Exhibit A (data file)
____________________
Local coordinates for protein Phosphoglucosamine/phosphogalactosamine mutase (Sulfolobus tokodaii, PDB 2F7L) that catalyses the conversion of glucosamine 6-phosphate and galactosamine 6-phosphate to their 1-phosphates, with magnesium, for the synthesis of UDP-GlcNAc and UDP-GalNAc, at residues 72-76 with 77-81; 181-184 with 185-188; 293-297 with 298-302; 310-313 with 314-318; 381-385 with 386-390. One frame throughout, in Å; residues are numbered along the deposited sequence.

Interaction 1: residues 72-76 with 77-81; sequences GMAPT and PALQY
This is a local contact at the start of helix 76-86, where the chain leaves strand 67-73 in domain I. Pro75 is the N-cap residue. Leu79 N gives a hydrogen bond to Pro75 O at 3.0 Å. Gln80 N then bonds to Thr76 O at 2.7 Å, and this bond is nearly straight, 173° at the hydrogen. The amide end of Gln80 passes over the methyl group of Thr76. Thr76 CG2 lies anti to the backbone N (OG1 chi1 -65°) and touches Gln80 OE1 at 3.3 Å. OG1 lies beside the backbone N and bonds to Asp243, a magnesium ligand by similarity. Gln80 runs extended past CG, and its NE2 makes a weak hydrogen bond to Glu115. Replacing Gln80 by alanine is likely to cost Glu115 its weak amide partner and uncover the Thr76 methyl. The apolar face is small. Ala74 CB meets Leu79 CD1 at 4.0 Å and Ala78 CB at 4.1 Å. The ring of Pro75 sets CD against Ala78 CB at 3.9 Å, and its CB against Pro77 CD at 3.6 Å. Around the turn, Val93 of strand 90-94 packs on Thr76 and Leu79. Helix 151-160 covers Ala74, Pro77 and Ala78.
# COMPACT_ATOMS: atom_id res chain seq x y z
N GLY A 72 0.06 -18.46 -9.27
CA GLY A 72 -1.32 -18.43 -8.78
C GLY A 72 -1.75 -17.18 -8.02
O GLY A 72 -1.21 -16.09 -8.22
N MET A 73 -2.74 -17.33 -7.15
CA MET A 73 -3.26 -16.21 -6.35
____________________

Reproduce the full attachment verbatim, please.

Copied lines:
Local coordinates for protein Phosphoglucosamine/phosphogalactosamine mutase (Sulfolobus tokodaii, PDB 2F7L) that catalyses the conversion of glucosamine 6-phosphate and galactosamine 6-phosphate to their 1-phosphates, with magnesium, for the synthesis of UDP-GlcNAc and UDP-GalNAc, at residues 72-76 with 77-81; 181-184 with 185-188; 293-297 with 298-302; 310-313 with 314-318; 381-385 with 386-390. One frame throughout, in Å; residues are numbered along the deposited sequence.

Interaction 1: residues 72-76 with 77-81; sequences GMAPT and PALQY
This is a local contact at the start of helix 76-86, where the chain leaves strand 67-73 in domain I. Pro75 is the N-cap residue. Leu79 N gives a hydrogen bond to Pro75 O at 3.0 Å. Gln80 N then bonds to Thr76 O at 2.7 Å, and this bond is nearly straight, 173° at the hydrogen. The amide end of Gln80 passes over the methyl group of Thr76. Thr76 CG2 lies anti to the backbone N (OG1 chi1 -65°) and touches Gln80 OE1 at 3.3 Å. OG1 lies beside the backbone N and bonds to Asp243, a magnesium ligand by similarity. Gln80 runs extended past CG, and its NE2 makes a weak hydrogen bond to Glu115. Replacing Gln80 by alanine is likely to cost Glu115 its weak amide partner and uncover the Thr76 methyl. The apolar face is small. Ala74 CB meets Leu79 CD1 at 4.0 Å and Ala78 CB at 4.1 Å. The ring of Pro75 sets CD against Ala78 CB at 3.9 Å, and its CB against Pro77 CD at 3.6 Å. Around the turn, Val93 of strand 90-94 packs on Thr76 and Leu79. Helix 151-160 covers Ala74, Pro77 and Ala78.
# COMPACT_ATOMS: atom_id res chain seq x y z
N GLY A 72 0.06 -18.46 -9.27
CA GLY A 72 -1.32 -18.43 -8.78
C GLY A 72 -1.75 -17.18 -8.02
O GLY A 72 -1.21 -16.09 -8.22
N MET A 73 -2.74 -17.33 -7.15
CA MET A 73 -3.26 -16.21 -6.35